358 Luke 10:18-24, gives a wonderfully full revelation of all that was in Christ's heart at that moment when He was going away, "Names written in heaven," revelation "to babes," the Son too glorious to be known, which was His true character, the Father known to Him only, and to those He revealed Him to - the then blessing of those whose eyes had been opened to see what they saw by His presence. The rest turns the perfection of law and so of Judaism into grace. Verses 38-42 give the preciousness of the Word of Christ, but goes rather with what follows. But see the exquisite sweetness of the outgoing of Christ's heart in verses 18-24. They were to rejoice having their names written in heaven where He was now going, registered there, though the powers they wielded were those of the world to come, when Satan, fallen from heaven, would be fully bound. Jesus rejoiced in Spirit over the blessing conferred on them by the Father whose good pleasure had been in revealing to these simple ones these things. And then in full love to them, and what they could understand who had received Him as Messiah the Son of God, pronounces blessed those to whom He withal as Son had revealed the Father. It is an exquisite expression of Christ's heart when passing from this world to the Father.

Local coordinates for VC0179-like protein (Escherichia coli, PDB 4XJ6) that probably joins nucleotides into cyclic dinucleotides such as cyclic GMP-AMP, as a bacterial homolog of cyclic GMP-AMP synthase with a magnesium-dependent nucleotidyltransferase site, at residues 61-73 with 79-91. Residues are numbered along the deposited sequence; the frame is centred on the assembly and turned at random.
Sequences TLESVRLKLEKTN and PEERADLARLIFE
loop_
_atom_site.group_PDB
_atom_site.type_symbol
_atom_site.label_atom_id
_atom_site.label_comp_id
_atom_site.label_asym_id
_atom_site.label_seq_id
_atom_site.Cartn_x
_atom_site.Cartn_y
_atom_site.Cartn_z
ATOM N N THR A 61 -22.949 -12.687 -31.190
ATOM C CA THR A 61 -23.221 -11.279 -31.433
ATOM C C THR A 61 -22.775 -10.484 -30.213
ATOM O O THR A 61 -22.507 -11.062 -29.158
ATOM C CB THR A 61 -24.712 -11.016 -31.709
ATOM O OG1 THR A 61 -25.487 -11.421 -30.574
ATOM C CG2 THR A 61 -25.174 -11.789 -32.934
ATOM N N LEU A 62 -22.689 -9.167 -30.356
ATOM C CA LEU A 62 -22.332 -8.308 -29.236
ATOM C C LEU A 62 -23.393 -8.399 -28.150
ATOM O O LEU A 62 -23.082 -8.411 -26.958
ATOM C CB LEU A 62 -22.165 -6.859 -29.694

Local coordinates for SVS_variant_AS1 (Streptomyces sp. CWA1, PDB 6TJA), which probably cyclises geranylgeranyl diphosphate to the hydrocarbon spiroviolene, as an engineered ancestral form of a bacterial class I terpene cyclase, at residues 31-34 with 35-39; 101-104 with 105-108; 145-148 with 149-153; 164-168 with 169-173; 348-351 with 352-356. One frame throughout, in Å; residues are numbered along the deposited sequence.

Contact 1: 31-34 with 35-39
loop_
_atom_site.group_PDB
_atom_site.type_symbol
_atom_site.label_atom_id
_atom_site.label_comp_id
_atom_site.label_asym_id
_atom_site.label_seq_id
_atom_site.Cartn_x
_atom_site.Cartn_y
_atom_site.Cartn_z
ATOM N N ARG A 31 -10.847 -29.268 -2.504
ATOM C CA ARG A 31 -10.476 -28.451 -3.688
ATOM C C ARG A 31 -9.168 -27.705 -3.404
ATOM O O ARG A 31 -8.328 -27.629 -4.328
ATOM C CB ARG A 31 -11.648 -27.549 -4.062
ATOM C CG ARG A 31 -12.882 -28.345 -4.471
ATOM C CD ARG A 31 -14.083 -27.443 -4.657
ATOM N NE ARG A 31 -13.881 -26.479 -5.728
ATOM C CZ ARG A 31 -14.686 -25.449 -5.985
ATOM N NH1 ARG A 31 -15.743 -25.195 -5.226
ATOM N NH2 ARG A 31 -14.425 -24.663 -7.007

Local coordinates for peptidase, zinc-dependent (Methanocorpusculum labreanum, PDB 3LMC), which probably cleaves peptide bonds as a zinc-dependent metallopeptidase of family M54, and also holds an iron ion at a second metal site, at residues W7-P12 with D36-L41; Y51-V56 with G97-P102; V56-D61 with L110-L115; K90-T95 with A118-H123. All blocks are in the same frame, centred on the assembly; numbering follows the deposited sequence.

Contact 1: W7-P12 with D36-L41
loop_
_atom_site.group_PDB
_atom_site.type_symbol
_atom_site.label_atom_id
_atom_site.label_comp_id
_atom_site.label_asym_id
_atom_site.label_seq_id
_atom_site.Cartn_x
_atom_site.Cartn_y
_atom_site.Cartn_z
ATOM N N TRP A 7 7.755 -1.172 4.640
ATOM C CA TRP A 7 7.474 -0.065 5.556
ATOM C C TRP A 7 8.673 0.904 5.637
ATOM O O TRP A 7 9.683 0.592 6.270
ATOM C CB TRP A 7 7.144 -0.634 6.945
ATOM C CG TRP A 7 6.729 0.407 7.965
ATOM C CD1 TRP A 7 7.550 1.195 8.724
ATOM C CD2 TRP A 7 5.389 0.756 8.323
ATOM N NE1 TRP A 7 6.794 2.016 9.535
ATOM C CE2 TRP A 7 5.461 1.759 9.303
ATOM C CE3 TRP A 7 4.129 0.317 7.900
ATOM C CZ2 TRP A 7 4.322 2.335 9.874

359 Then the Word, His Word and prayer, its blessing, and the gift of the Holy Ghost. Then the open Spirit-blaspheming enmity of the nation, and Himself the only Centre; he who was not with Him was against Him. All was brought to a point now. Yet blessing was not in natural relationship to Him, but in hearing the Word of God and keeping it. The generation was judged. The Ninevites and a queen of the South would be a witness against them. The testimony was to go abroad, but singleness of eye gave reception and fulness of light. The Pharisees and scribes and lawyers are then judged. How fully the moral question is raised here, though in the Person of Jesus! The whole of what follows to Luke 18:34, gives the moral discussion of their state, and all that was in question in His going away, only that Luke 15 and Luke 16 give the fulness and ways of grace that were coming in. From chapter 18:34, the last events are recorded.